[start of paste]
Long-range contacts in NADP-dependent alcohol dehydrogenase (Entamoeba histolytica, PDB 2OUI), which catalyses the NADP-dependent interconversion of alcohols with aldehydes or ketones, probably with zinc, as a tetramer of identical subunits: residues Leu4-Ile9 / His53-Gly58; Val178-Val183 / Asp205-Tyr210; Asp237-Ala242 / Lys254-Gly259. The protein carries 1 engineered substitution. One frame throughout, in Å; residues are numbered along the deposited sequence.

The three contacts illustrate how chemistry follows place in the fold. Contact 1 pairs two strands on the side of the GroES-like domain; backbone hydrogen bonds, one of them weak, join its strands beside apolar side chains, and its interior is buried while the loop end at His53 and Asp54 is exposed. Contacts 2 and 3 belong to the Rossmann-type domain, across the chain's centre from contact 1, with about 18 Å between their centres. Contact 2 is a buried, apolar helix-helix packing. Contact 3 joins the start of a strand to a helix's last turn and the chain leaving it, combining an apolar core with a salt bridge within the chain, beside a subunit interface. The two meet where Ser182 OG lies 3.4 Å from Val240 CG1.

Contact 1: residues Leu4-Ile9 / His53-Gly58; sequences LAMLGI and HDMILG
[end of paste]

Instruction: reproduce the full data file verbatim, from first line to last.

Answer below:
Long-range contacts in NADP-dependent alcohol dehydrogenase (Entamoeba histolytica, PDB 2OUI), which catalyses the NADP-dependent interconversion of alcohols with aldehydes or ketones, probably with zinc, as a tetramer of identical subunits: residues Leu4-Ile9 / His53-Gly58; Val178-Val183 / Asp205-Tyr210; Asp237-Ala242 / Lys254-Gly259. The protein carries 1 engineered substitution. One frame throughout, in Å; residues are numbered along the deposited sequence.

The three contacts illustrate how chemistry follows place in the fold. Contact 1 pairs two strands on the side of the GroES-like domain; backbone hydrogen bonds, one of them weak, join its strands beside apolar side chains, and its interior is buried while the loop end at His53 and Asp54 is exposed. Contacts 2 and 3 belong to the Rossmann-type domain, across the chain's centre from contact 1, with about 18 Å between their centres. Contact 2 is a buried, apolar helix-helix packing. Contact 3 joins the start of a strand to a helix's last turn and the chain leaving it, combining an apolar core with a salt bridge within the chain, beside a subunit interface. The two meet where Ser182 OG lies 3.4 Å from Val240 CG1.

Contact 1: residues Leu4-Ile9 / His53-Gly58; sequences LAMLGI and HDMILG